But Mailer chooses not to deviate from Christian orthodoxy, except in minor instances -- a new and more idealistic motivation for Judas, a slightly less spectacular interpretation of the loaves and fishes miracle -- which would not be a problem if Mailer had been able to bring this traditional Jesus to life. For his opportunity here -- and one would think it a challenge well-suited to Mailer's imaginative skills -- was to capture the spiritual evolution of a man who understood himself to be divine, a man who understood his destiny to be the spiritual salvation of mankind.

But Mailer's Jesus does not develop. He pronounces. Mailer's retelling is as sketchy and inexpert as a children's Christmas pageant. Mailer, who often says that he never stops writing because he has so many children to support (he has been married six times), may simply have given himself too little time for this project. Or maybe, for the first time, his timidity in the presence of an understandably intimidating subject defeated his considerable imagination. -- Salon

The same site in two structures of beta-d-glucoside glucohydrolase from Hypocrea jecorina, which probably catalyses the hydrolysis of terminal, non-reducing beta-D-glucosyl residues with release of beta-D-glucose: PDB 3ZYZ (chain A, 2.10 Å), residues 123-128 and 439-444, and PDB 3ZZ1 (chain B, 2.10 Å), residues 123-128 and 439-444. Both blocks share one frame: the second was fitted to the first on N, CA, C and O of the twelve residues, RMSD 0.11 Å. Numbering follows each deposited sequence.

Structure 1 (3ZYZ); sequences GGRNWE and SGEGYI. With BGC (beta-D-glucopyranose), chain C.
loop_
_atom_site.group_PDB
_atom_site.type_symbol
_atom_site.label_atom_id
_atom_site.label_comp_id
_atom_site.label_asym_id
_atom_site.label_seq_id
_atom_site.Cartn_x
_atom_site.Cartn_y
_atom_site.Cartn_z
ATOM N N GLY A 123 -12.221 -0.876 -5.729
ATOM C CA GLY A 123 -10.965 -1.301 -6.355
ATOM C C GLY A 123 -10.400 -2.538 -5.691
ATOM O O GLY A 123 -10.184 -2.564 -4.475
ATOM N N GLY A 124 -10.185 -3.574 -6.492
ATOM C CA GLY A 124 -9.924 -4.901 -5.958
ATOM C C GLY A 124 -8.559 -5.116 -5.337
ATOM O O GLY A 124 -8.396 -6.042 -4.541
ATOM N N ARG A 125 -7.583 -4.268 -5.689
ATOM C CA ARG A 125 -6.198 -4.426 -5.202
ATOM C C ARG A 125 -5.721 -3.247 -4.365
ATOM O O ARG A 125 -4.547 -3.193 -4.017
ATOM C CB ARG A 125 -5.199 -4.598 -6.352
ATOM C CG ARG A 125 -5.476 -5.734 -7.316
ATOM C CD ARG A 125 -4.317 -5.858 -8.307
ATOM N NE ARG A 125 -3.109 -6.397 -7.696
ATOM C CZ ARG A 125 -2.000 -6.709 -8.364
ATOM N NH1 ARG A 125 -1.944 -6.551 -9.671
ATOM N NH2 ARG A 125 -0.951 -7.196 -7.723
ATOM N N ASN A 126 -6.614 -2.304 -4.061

Publishers Weekly - Publisher's Weekly